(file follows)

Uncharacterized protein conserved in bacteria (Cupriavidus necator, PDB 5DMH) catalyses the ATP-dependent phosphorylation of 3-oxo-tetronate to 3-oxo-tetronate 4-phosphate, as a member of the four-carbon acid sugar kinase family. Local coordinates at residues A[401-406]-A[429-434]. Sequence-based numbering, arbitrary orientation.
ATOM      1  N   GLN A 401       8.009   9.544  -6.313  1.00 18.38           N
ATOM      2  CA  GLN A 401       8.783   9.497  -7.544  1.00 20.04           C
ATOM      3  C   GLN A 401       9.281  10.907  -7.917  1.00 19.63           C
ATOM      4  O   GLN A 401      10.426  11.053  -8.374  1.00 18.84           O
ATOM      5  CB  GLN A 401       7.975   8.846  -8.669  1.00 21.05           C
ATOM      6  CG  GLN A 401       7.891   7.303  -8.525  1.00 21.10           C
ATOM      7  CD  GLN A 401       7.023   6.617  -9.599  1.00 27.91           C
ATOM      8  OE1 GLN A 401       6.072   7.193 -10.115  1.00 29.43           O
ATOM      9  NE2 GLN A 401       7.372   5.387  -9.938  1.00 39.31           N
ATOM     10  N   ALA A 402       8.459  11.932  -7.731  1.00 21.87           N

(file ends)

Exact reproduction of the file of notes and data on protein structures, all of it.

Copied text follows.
Uncharacterized protein conserved in bacteria (Cupriavidus necator, PDB 5DMH) catalyses the ATP-dependent phosphorylation of 3-oxo-tetronate to 3-oxo-tetronate 4-phosphate, as a member of the four-carbon acid sugar kinase family. Local coordinates at residues A[401-406]-A[429-434]. Sequence-based numbering, arbitrary orientation.
ATOM      1  N   GLN A 401       8.009   9.544  -6.313  1.00 18.38           N
ATOM      2  CA  GLN A 401       8.783   9.497  -7.544  1.00 20.04           C
ATOM      3  C   GLN A 401       9.281  10.907  -7.917  1.00 19.63           C
ATOM      4  O   GLN A 401      10.426  11.053  -8.374  1.00 18.84           O
ATOM      5  CB  GLN A 401       7.975   8.846  -8.669  1.00 21.05           C
ATOM      6  CG  GLN A 401       7.891   7.303  -8.525  1.00 21.10           C
ATOM      7  CD  GLN A 401       7.023   6.617  -9.599  1.00 27.91           C
ATOM      8  OE1 GLN A 401       6.072   7.193 -10.115  1.00 29.43           O
ATOM      9  NE2 GLN A 401       7.372   5.387  -9.938  1.00 39.31           N
ATOM     10  N   ALA A 402       8.459  11.932  -7.731  1.00 21.87           N